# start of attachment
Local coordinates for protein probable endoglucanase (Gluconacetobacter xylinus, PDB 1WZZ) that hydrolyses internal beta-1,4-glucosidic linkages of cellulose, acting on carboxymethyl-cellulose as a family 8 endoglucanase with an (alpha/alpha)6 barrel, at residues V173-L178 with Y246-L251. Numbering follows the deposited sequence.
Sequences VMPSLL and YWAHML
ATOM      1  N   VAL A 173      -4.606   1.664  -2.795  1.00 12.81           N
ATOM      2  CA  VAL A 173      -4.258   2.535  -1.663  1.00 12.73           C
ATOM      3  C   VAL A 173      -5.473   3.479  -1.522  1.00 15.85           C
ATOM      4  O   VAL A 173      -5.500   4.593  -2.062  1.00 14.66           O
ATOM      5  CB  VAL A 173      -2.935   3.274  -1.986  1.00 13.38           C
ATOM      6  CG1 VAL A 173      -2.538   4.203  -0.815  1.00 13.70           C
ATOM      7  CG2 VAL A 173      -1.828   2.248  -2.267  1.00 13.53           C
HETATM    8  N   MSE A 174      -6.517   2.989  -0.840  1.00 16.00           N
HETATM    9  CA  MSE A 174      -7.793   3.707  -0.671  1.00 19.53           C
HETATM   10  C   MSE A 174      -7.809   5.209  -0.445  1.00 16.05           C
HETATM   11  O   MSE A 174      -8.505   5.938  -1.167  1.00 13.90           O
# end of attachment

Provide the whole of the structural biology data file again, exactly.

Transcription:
Local coordinates for protein probable endoglucanase (Gluconacetobacter xylinus, PDB 1WZZ) that hydrolyses internal beta-1,4-glucosidic linkages of cellulose, acting on carboxymethyl-cellulose as a family 8 endoglucanase with an (alpha/alpha)6 barrel, at residues V173-L178 with Y246-L251. Numbering follows the deposited sequence.
Sequences VMPSLL and YWAHML
ATOM      1  N   VAL A 173      -4.606   1.664  -2.795  1.00 12.81           N
ATOM      2  CA  VAL A 173      -4.258   2.535  -1.663  1.00 12.73           C
ATOM      3  C   VAL A 173      -5.473   3.479  -1.522  1.00 15.85           C
ATOM      4  O   VAL A 173      -5.500   4.593  -2.062  1.00 14.66           O
ATOM      5  CB  VAL A 173      -2.935   3.274  -1.986  1.00 13.38           C
ATOM      6  CG1 VAL A 173      -2.538   4.203  -0.815  1.00 13.70           C
ATOM      7  CG2 VAL A 173      -1.828   2.248  -2.267  1.00 13.53           C
HETATM    8  N   MSE A 174      -6.517   2.989  -0.840  1.00 16.00           N
HETATM    9  CA  MSE A 174      -7.793   3.707  -0.671  1.00 19.53           C
HETATM   10  C   MSE A 174      -7.809   5.209  -0.445  1.00 16.05           C
HETATM   11  O   MSE A 174      -8.505   5.938  -1.167  1.00 13.90           O